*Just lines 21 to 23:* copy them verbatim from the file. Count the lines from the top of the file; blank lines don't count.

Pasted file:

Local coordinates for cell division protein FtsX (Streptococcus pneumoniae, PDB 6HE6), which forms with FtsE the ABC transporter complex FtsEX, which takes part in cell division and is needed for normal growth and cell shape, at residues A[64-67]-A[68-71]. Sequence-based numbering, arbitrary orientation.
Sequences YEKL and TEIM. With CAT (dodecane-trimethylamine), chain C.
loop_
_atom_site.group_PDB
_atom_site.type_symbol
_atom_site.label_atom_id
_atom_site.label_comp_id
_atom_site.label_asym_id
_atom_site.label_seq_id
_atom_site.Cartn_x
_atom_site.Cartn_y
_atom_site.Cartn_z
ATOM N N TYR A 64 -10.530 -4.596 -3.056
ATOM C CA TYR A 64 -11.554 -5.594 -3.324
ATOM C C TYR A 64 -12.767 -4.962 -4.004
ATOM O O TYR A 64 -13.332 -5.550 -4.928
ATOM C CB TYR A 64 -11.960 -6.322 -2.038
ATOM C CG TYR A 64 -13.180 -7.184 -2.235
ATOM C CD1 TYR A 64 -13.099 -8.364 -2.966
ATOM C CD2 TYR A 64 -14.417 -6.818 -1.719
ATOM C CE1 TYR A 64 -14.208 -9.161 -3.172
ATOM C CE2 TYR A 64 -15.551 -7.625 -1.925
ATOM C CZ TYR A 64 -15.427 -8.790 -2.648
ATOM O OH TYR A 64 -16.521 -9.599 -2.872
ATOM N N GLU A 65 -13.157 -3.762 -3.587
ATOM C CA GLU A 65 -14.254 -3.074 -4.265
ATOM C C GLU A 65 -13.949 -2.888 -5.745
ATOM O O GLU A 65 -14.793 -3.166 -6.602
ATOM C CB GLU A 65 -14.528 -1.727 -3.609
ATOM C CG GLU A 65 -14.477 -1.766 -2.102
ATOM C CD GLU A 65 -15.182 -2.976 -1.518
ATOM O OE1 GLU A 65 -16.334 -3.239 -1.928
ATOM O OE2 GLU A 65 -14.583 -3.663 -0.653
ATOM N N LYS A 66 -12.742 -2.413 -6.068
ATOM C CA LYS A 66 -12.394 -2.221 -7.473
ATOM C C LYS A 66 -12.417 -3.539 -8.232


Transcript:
ATOM C CE1 TYR A 64 -14.208 -9.161 -3.172
ATOM C CE2 TYR A 64 -15.551 -7.625 -1.925
ATOM C CZ TYR A 64 -15.427 -8.790 -2.648